After a quick stop for lunch we drove directly towards a small town called Sumidouro and just shortly after the town we stopped at the entrance to a small track and took a short walk to the Three-toed Jacamar site. Upon arrival there were no Jacamars to be seen! We waited for a while and then used some playback, within a few minutes we had great views of two Three-toed Jacamars. Also in this area we picked up several Blue-winged Parrotlets, Purple-throated Euphonia and just as we were about to leave a rather nice Black-necked Aracari! Feeling very pleased with ourselves we set off back towards Nova Friburgo with a few stops en-route where we also managed to pick up White Woodpecker, Curl-crested Jay, White-barred Piculet, Rufous-capped Spinetail, Tufted Antshrike, Dusky-tailed Antbird, Drab-breasted Bamboo-Tyrant, and our bird on the road for the day was Brown Tinamou! A total of 112 species today!
We arrived back at the Lodge at 17.30, met for the list at 18.00, this was followed by dinner of cottage pie! After dinner we went through some of Michael’s photos from the day and also flicked through some photos of the Lodges camera trap with images including Brown Tinamou, Rufous-capped Motmot, Brazilian Antthrush, Tayra, Oncilla, Nine-banded Armadillo, Paca and Common Opossum!
Monday 16th May
Today was a nice clear morning with a lovely sunrise! It was clear that the weather would be good to us today. We met up as usual at 06.00 for breakfast and spent half an hour after breakfast just birding around the Lodge waiting for the sun to come up higher before setting off around the Blue Trail in the Lodge grounds. The morning started well with Azure-shouldered Tanager and Dusky-legged Guans at the feeders followed by a Pallid Spinetail close by and then topped off nicely with a Lineated Woodpecker!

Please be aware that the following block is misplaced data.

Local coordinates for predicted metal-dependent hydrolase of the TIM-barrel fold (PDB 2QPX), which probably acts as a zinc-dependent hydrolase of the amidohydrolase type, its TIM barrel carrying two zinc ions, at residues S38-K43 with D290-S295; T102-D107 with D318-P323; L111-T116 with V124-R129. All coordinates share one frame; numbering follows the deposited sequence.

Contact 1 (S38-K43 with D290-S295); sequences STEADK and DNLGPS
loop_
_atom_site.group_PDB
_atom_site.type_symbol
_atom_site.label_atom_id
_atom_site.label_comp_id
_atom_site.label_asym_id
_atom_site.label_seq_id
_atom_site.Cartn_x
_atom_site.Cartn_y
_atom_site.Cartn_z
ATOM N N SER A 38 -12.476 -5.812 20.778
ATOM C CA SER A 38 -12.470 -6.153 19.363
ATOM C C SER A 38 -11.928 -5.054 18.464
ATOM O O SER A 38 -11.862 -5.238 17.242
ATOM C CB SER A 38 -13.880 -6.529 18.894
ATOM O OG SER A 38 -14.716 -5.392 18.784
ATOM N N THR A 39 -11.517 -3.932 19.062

We set off just after 07.00 on the Blue Trail that runs through some good primary forest out the back of the Lodge. It was fairly quiet for the first 20 minutes and then the sun came up over the top of the distance ridge and then the birding got busy! We saw some great birds this morning including Blue Manakin (lekking), Planalto Woodcreeper, Rufous Gnateater, Brassy-breasted Tanager, White-throated Woodcreeper, Drab-breasted Bamboo-Tyrant, Yellow-browed Woodpecker, Bertonis Antbird, Grey-bellied Spinetail, both Black-throated and Surucua Trogon, great views of 2 female Spot-billed Toucanets, Sharp-billed Treehunter, White-collared Foliage- Gleaner, Scaled Woodcreeper, Rufous-backed Antvireo, White-shouldered Fire-eye, Rough-legged Tyrannulet, Blue-billed Black-Tyrant, Rufous-crowned Greenlet and Rufous-headed Tanager..... not a bad morning at all!!!
We went back to the Lodge for lunch and picked up Versicolored Emerald, White-throated Hummingbird, Brazilian Ruby, Violet-capped Woodnymph, Maroon-bellied Parakeets, Burnished-buff Tanager and shortly after lunch a couple of Plain Parakeets also appeared at the feeders.
We had lunch that consisted of stuffed pancakes with mincemeat and a homemade tomato sauce with rice and chuchu, a type of vegetable. We had a short break after lunch and headed out on the feeder trail at 14.30. There were not many birds around but we did manage to pick up a Lesser Woodcreeper, White-rimmed Warbler and after a LOT of effort we finally managed to pull in a Cryptic Antthrush, which in the beginning was rather hard to see until it popped right up onto the path and showed very well for at least 5 seconds! This is usually a really hard bird to see so we were incredibly lucky to have got such good views! This was now turning into a daily occurance, we struggle to see a certain bird, only to have it pop out on the pathway in full view! On Friday we had this happen with the Sharp-tailed Streamcreeper, Saturday was the Mouse-coloured Tapaculo at Caledonia and Sunday was the Brown Tinamou... what will it be tomorrow?!!